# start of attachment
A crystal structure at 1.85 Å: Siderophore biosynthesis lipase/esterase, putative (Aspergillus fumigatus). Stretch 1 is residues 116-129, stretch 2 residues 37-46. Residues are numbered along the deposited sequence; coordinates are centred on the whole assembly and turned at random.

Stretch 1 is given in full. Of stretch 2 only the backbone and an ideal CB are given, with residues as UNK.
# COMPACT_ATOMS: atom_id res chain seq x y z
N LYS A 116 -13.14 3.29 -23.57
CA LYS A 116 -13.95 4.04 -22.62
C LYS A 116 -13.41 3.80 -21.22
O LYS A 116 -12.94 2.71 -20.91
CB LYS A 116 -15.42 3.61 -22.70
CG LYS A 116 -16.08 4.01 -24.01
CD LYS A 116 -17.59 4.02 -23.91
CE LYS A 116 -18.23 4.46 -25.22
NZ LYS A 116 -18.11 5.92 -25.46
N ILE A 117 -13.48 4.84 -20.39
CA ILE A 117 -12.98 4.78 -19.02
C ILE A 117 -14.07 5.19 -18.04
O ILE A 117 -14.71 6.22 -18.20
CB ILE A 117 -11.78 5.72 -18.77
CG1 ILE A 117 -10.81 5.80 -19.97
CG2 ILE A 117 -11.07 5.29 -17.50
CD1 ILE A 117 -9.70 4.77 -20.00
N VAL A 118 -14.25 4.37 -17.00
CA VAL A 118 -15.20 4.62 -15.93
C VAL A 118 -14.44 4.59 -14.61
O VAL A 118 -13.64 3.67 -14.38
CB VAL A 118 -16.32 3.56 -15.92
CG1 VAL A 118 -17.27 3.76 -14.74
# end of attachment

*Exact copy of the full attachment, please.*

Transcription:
A crystal structure at 1.85 Å: Siderophore biosynthesis lipase/esterase, putative (Aspergillus fumigatus). Stretch 1 is residues 116-129, stretch 2 residues 37-46. Residues are numbered along the deposited sequence; coordinates are centred on the whole assembly and turned at random.

Stretch 1 is given in full. Of stretch 2 only the backbone and an ideal CB are given, with residues as UNK.
# COMPACT_ATOMS: atom_id res chain seq x y z
N LYS A 116 -13.14 3.29 -23.57
CA LYS A 116 -13.95 4.04 -22.62
C LYS A 116 -13.41 3.80 -21.22
O LYS A 116 -12.94 2.71 -20.91
CB LYS A 116 -15.42 3.61 -22.70
CG LYS A 116 -16.08 4.01 -24.01
CD LYS A 116 -17.59 4.02 -23.91
CE LYS A 116 -18.23 4.46 -25.22
NZ LYS A 116 -18.11 5.92 -25.46
N ILE A 117 -13.48 4.84 -20.39
CA ILE A 117 -12.98 4.78 -19.02
C ILE A 117 -14.07 5.19 -18.04
O ILE A 117 -14.71 6.22 -18.20
CB ILE A 117 -11.78 5.72 -18.77
CG1 ILE A 117 -10.81 5.80 -19.97
CG2 ILE A 117 -11.07 5.29 -17.50
CD1 ILE A 117 -9.70 4.77 -20.00
N VAL A 118 -14.25 4.37 -17.00
CA VAL A 118 -15.20 4.62 -15.93
C VAL A 118 -14.44 4.59 -14.61
O VAL A 118 -13.64 3.67 -14.38
CB VAL A 118 -16.32 3.56 -15.92
CG1 VAL A 118 -17.27 3.76 -14.74